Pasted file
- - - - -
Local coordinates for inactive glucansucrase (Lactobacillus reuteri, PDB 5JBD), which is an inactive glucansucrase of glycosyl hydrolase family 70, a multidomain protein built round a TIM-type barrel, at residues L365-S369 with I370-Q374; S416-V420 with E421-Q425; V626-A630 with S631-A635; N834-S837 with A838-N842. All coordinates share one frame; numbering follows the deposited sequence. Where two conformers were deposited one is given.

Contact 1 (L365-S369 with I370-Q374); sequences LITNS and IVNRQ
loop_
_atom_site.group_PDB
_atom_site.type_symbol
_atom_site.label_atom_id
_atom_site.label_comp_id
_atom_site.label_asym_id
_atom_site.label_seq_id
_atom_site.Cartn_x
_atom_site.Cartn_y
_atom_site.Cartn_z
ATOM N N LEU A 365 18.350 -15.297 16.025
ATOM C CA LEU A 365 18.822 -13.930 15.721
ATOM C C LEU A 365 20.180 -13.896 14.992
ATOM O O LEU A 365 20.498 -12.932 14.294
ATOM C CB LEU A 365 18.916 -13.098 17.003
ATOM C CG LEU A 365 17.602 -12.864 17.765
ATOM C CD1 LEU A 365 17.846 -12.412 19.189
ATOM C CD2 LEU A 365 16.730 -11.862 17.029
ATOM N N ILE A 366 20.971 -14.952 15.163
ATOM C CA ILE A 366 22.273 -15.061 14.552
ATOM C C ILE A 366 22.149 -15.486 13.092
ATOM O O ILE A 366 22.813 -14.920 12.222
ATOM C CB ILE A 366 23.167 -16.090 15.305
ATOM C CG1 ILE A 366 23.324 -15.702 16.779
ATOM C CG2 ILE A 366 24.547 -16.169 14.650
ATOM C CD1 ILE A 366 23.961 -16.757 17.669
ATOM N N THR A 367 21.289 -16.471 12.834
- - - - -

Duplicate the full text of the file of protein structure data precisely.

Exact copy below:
Local coordinates for inactive glucansucrase (Lactobacillus reuteri, PDB 5JBD), which is an inactive glucansucrase of glycosyl hydrolase family 70, a multidomain protein built round a TIM-type barrel, at residues L365-S369 with I370-Q374; S416-V420 with E421-Q425; V626-A630 with S631-A635; N834-S837 with A838-N842. All coordinates share one frame; numbering follows the deposited sequence. Where two conformers were deposited one is given.

Contact 1 (L365-S369 with I370-Q374); sequences LITNS and IVNRQ
loop_
_atom_site.group_PDB
_atom_site.type_symbol
_atom_site.label_atom_id
_atom_site.label_comp_id
_atom_site.label_asym_id
_atom_site.label_seq_id
_atom_site.Cartn_x
_atom_site.Cartn_y
_atom_site.Cartn_z
ATOM N N LEU A 365 18.350 -15.297 16.025
ATOM C CA LEU A 365 18.822 -13.930 15.721
ATOM C C LEU A 365 20.180 -13.896 14.992
ATOM O O LEU A 365 20.498 -12.932 14.294
ATOM C CB LEU A 365 18.916 -13.098 17.003
ATOM C CG LEU A 365 17.602 -12.864 17.765
ATOM C CD1 LEU A 365 17.846 -12.412 19.189
ATOM C CD2 LEU A 365 16.730 -11.862 17.029
ATOM N N ILE A 366 20.971 -14.952 15.163
ATOM C CA ILE A 366 22.273 -15.061 14.552
ATOM C C ILE A 366 22.149 -15.486 13.092
ATOM O O ILE A 366 22.813 -14.920 12.222
ATOM C CB ILE A 366 23.167 -16.090 15.305
ATOM C CG1 ILE A 366 23.324 -15.702 16.779
ATOM C CG2 ILE A 366 24.547 -16.169 14.650
ATOM C CD1 ILE A 366 23.961 -16.757 17.669
ATOM N N THR A 367 21.289 -16.471 12.834